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Sewer Sequences

The bacteria and viruses that infect us also get passed into raw sewage, and to track disease, Eric Schadt, when he was the chief scientific officer at Pacific Biosciences, wanted to try to sequence wastewater to identify pathogens, Forbes' Matthew Herper reports.

At that time, Herper notes that the implementation was a little unwieldy: bringing samples from the San Francisco sewers back to PacBio sequencers for testing was not really workable.

Schadt, now at the Mount Sinai School of Medicine, still wants to develop a sequence-based map of pathogens, and Herper says that the small Oxford Nanopore sequencers could be the answer.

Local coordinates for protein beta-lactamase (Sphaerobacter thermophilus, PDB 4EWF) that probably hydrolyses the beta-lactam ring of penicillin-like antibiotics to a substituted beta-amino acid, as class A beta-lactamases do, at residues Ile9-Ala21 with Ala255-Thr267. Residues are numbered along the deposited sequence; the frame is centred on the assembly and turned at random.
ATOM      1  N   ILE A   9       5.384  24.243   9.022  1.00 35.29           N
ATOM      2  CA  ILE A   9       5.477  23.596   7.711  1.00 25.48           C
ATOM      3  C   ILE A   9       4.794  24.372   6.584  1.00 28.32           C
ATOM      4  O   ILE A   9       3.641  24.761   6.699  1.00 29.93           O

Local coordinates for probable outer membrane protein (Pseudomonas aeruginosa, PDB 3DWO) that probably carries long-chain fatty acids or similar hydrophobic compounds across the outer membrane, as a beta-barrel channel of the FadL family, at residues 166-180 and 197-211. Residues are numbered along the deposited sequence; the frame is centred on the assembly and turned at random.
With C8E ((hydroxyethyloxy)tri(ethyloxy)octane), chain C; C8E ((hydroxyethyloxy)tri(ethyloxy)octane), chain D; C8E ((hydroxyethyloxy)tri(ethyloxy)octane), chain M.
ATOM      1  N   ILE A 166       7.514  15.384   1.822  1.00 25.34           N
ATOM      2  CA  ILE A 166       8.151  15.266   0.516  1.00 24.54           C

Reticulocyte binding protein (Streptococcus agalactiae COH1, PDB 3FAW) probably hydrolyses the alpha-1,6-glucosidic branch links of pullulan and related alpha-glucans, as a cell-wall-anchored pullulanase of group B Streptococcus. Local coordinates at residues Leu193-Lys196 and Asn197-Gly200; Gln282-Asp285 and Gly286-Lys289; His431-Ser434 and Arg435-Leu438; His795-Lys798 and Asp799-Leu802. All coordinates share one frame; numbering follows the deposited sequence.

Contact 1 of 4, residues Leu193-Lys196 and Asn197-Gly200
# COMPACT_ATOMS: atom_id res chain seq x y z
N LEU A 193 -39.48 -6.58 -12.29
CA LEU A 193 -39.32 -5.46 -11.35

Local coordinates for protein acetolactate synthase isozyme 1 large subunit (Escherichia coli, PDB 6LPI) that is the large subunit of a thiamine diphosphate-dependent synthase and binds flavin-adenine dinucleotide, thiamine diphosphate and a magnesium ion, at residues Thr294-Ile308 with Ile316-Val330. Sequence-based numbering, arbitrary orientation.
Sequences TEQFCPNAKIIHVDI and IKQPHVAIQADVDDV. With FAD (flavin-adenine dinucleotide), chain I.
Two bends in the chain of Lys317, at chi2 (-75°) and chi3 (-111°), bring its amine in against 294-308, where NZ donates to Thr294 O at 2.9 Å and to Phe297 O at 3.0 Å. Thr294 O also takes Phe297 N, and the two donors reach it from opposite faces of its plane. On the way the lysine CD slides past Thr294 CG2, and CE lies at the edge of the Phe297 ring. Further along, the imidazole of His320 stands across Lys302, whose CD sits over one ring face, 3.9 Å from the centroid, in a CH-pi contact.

The Scan

Support for Moderna Booster

An FDA advisory committee supports authorizing a booster for Moderna's SARS-CoV-2 vaccine, CNN reports.

Testing at UK Lab Suspended

SARS-CoV-2 testing at a UK lab has been suspended following a number of false negative results.

J&J CSO to Step Down

The Wall Street Journal reports that Paul Stoffels will be stepping down as chief scientific officer at Johnson & Johnson by the end of the year.

Science Papers Present Proteo-Genomic Map of Human Health, Brain Tumor Target, Tool to Infer CNVs

In Science this week: gene-protein-disease map, epigenomic and transcriptomic approach highlights potential therapeutic target for gliomas, and more